by Rhodri C. Williams
Earlier this Fall, I had the pleasure of being invited to lecture at the Essex Transitional Justice Network’s 2013 summer school, which focused on land issues in transitional settings. I also stayed on for a seminar on land and traditions that got me back together with some familiar leading lights on HLP questions and acquainted me with a number of others. The EJTN has been doing some very interesting work at the frontiers of the transitional justice discourse, including research on economic and social rights approaches to TJ, rehabilitation as a form of reparation and, most recently, a book on corporate accountability in transitional settings.
As a human rights practitioner frequently (and rightly) accused of being a frustrated academic, the seminar was a good reminder of how many other people believe that the strain of trying to keep a foot in both camps is more than compensated for by the synergies that can result. One of the more impressive examples I encountered during my stay in Colchester was the work of ETJN Director Clara Sandoval, who is also not only a Senior Lecturer at the University of Essex Law School, but also a frequent practitioner. Recently, as a consultant for Redress, she helped to bring the case of Leopoldo Garcia Lucero v. Chile before the Inter-American Court of Human Rights.
The Garcia Lucero case involves the claim of an 80 year old torture survivor who was held for a year and a half in Chilean prison camps before being expelled in 1975. Since then, Mr. Garcia Lucero has struggled to make a new life in London, one among some 200,000 Chileans forced out by the Pinochet regime. Physically disfigured and permanently disabled, he sought an “effective remedy and full and adequate reparation for what happened to him” before the Inter-American Court.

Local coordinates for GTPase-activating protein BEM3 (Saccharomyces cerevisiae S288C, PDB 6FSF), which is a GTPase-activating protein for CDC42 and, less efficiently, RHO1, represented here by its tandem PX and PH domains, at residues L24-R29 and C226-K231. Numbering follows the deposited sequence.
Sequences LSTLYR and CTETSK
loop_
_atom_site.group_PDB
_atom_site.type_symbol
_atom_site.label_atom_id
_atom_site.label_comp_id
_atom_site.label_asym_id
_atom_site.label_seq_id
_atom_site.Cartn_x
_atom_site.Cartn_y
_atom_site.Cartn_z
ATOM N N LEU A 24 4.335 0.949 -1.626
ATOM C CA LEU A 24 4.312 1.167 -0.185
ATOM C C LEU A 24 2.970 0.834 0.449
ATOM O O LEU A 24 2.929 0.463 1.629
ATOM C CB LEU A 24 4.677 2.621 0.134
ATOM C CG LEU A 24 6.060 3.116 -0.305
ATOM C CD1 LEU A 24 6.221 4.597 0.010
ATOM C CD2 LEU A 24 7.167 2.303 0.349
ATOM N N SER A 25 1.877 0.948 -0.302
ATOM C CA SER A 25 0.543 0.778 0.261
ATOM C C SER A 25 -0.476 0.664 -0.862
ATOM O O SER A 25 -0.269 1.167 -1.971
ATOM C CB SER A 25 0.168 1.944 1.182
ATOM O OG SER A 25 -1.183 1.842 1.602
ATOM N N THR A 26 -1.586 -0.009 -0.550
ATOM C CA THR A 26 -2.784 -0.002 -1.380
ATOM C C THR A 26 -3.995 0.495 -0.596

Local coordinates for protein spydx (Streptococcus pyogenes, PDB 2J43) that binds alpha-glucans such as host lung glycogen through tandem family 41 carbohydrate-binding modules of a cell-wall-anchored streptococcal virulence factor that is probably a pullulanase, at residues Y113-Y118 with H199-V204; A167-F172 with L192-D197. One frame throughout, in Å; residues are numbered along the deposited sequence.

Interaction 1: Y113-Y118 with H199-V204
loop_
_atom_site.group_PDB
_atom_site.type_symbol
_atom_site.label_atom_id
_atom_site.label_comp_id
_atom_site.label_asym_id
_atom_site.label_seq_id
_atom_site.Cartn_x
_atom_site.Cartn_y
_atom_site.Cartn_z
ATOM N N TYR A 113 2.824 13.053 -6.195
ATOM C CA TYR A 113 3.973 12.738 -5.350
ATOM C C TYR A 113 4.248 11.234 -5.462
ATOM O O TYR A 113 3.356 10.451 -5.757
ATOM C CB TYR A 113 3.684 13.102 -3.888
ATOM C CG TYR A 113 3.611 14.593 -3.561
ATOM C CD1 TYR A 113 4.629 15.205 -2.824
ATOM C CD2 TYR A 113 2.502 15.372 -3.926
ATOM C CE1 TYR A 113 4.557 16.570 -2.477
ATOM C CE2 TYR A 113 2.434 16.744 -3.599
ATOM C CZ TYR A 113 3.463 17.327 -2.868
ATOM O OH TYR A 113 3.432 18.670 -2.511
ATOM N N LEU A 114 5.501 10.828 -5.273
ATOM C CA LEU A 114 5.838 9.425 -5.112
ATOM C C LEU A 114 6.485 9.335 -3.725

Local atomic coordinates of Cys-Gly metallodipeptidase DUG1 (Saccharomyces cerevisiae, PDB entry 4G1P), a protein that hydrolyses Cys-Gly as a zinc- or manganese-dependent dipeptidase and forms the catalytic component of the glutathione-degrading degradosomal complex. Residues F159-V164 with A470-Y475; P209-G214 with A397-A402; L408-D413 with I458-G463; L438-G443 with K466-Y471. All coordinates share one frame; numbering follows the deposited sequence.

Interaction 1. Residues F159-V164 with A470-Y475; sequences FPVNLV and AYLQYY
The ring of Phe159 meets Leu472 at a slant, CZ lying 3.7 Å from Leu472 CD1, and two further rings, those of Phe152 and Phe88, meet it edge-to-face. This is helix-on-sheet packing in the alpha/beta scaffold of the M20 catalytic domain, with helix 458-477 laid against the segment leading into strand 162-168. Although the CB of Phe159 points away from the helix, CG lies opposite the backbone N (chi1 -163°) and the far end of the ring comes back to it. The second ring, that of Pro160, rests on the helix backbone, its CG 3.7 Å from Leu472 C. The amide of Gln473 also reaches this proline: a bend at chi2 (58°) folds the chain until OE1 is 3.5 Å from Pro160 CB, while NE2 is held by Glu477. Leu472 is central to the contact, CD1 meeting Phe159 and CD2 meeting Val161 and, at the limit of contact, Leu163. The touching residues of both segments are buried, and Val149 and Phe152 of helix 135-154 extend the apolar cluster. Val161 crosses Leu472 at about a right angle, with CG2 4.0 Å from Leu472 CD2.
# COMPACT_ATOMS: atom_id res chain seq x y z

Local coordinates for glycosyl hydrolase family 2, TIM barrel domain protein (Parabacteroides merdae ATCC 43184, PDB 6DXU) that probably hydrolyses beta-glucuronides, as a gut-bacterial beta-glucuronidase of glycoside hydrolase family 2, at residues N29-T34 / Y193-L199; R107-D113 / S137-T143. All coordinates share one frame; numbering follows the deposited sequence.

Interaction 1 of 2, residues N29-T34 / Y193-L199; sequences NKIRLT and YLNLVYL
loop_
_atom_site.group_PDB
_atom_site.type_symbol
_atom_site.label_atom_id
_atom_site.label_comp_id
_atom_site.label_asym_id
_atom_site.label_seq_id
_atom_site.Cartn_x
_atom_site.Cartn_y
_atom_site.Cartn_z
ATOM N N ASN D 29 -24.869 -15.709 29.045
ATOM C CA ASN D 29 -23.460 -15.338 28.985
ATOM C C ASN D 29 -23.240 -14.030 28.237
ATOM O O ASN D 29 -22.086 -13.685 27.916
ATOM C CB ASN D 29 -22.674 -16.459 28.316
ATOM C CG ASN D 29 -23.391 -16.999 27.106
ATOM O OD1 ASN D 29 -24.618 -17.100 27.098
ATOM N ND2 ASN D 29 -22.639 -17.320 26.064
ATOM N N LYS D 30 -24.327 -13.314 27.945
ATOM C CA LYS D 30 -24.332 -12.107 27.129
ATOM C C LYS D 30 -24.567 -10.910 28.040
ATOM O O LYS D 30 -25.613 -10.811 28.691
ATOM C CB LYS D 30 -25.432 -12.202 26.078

In the decades since Mr. Garcia Lucero was victimized, the Chilean experience of transitional justice has come to be seen as a model in many respects. However, as Clara Sandoval noted in a BBC interview, efforts to provide reparations to victims of the Pinochet regime have been accompanied by relatively few convictions of perpetrators and largely excluded exiled victims, exacerbating their vulnerability. Meanwhile, with the recent commemoration of the 40th anniversary of the Pinochet coup, painful new revelations such as the failure of the Chilean courts to protect ordinary citizens continue to emerge.
Observers such as Oscar Guardiola-Rivera have noted the extent to which the lessons of the Chilean transition remain politically contested, both domestically and abroad. For instance, in a recent Stratfor column, Robert Kaplan portrays a “morally vexing” Pinochet whose economic policies “prepared his country well for eventual democracy” but who is “also rightly the object of intense hatred among liberals and humanitarians the world over for perpetrating years of systematic torture against tens of thousands of victims.”